The split between Connecticut’s two major parties is most dramatic on the question of spending.
Governor Dannel Malloy took a pledge early in his administration, after he had imposed upon the state the largest tax increase in its history, reminiscent of a pledge made by former President H.W. Bush: No new tax increases. Internal pressures were such during the Bush administration that the president reneged on his pledge.
The pressures are always there, especially in tax prone Connecticut. It was the fashion during the administration of Republican Maverick turned Independent Lowell Weicker to regard deficits as revenue rather than spending problems; and, of course, the solution to a revenue problem is to boost revenue.
This misperception – always encouraged by politicians uncomfortable with spending cuts – had tripled the bottom line of Connecticut’s budgets within the space of three governors. Focused on revenue boosts, Mr. Weicker and succeeding Republican Governors John Rowland and Jodi Rell rarely were put in the uncomfortable position of having to disappoint powerful union interests. Spending inched inexorably up.
When Mr. Malloy was installed as governor, it was generally supposed that the spending tap would be turned wide open. The so called “firewalls,” Republican governors who had offered a mild resistance to spending increases, were gone: Laissez les bons temps rouler, as they say during Marti Gras in New Orleans that precedes an abstemious Lent .
Democratic leaders in the General Assembly, impatient with the snail’s pace progress of a self-proclaimed progressive governor, have now proposed changes in the Malloy budget that increase spending by 10 percent. There is every reason to believe that Democrats stuck on stupid are still in a “let the good times roll” frame of mind.
And why not? Moderate Republican office holders in Connecticut have been washed away by the onrushing progressive high tide. Consider the number of Republican moderates who have fallen in recent years under the boots of the progressive hordes in Connecticut. Within Connecticut’s all Democratic U.S. Congressional delegation alone, three moderate Republicans – Nancy Johnson, Rob Simmons and Chris Shays, the last moderate Republican in New England before he surrendered his seat to current Democratic U.S. Representative Jim Himes -- had been replaced by ambitious progressives. Mr. Malloy and his Lieutenant Governor Nancy Wyman proudly march cheek by jowl with striking union workers, and no one winces. The largest tax increase in Connecticut history was accompanied with a union deal that assured salary and benefit increases to state workers of 3 percent nine years out, an arrangement at first rejected by union representatives, which rejection was characterized by Edith Prague, a longtime supporter of Connecticut unions, as a form of unthinking madness.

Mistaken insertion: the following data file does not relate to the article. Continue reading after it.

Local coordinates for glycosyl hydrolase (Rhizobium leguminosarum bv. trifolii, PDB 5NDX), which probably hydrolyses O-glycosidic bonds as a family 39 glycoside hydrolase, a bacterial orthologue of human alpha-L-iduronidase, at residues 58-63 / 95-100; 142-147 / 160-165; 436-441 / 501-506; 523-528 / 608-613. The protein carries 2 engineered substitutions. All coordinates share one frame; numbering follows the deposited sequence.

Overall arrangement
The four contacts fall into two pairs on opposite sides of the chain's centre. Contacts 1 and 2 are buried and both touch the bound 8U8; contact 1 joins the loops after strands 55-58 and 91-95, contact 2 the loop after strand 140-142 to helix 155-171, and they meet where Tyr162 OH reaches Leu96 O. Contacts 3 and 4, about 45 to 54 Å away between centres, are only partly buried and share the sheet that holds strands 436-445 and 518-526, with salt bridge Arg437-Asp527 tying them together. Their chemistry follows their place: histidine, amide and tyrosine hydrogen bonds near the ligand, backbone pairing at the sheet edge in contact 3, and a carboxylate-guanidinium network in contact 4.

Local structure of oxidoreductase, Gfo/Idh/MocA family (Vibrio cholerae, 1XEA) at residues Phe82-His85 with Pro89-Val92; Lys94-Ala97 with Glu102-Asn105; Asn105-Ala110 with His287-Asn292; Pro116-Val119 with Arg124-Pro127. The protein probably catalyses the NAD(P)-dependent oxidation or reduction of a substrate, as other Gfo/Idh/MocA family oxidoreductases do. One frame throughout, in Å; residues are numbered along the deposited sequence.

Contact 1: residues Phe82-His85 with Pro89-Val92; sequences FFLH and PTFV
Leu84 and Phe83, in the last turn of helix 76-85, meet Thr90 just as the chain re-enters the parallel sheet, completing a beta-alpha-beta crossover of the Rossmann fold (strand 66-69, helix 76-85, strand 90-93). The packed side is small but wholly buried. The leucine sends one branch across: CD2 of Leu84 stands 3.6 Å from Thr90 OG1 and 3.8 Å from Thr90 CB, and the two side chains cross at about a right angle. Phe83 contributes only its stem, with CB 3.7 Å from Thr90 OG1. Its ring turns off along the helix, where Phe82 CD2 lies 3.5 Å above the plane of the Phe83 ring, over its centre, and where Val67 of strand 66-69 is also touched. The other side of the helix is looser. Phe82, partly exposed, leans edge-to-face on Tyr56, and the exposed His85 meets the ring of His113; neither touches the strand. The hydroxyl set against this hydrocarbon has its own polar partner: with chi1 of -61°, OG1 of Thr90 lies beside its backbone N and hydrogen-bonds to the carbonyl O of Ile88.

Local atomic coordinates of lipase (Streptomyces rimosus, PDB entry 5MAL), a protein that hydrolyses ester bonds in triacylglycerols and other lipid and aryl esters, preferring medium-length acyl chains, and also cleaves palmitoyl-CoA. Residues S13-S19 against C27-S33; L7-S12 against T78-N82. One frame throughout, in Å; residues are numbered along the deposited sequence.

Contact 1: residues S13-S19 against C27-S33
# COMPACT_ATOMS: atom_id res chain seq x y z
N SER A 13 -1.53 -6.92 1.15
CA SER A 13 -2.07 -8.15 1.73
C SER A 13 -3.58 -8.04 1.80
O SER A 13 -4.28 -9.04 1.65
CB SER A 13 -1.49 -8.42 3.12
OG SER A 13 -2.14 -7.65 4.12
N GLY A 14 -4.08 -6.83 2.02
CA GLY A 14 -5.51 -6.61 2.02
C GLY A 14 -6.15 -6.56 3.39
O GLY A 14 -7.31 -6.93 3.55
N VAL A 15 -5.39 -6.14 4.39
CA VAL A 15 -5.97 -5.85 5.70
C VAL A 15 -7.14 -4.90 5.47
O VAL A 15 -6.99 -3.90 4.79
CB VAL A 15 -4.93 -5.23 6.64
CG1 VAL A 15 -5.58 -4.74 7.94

Despite a stalled economy, the progressive parade in Connecticut marches merrily and heedlessly on. Occasional disputes with leaders in the opposition party are imperiously brushed aside by Democrats who outnumber Republicans in the state by a commanding two to one majority. The difference in sheer numbers relieves Democrats of the necessity of quibbling over crucial economic points imperfectly grasped by an easily distractible media in the grip of an economic vise that has considerably reduced its own numbers.
What all this really means is that Mr. Malloy has now become Connecticut’s spending “firewall.” And the governor is surrounded by progressive Democrats quite certain that more spending will hasten the arrival of better times, a philosophy of governance to which Mr. Malloy also subscribes. On matters upon which there are some discernible differences between Mr. Malloy and the Democrat dominated General Assembly – say, education reform – Mr. Malloy’s programs have been refined by progressive leaders in the legislature. Both President Pro Tem of the Senate Don Williams and Speaker of the House Brendan Sharkey have had a good deal of practice in curbing the modest ambitions of past Republican governors, and there is no reason to suppose they will not employ their talents to frustrate a governor who proves to be insufficiently progressive on matters they consider ideologically important – like, to fetch for one example, ramping up the progressive income tax on Connecticut Gold Coast millionaires.
While Mr. Malloy has said he is averse to tax increases, he has moved steadily in the direction of increasing state revenue through a series of measures – borrowing money to pay off budget expenses, reneging on a gentleman’s agreement with “bad” energy producers to liquidate a “temporary” tax on the production of electricity, boosting the notorious gross receipt tax on gasoline, and short-sheeting hospitals, to cite but four examples – that most charitably may be described as revenue enhancers.
All eyes in the General Assembly are fastened on the governor. Given an inch, progressive legislators have now demanded a yard – a ten percent increase in spending. It is precisely incremental increasing in spending of this kind that has tripled the bottom line of Connecticut budgets since the imposition of the state income tax in 1991, a short two decades ago. Progressives in the General Assembly are betting that while the governor’s no tax increase spirit is willing, his progressive Democratic flesh is weak. Because taxing and spending are inextricably connected, the easiest way to drive up taxes by 10 percent is to increasespending by 10 percent. And the red ink, in progressive strategy, is little more than an inducement to impose a steeper progressive tax on greedy hedge fund managers living the life in Fairfield County.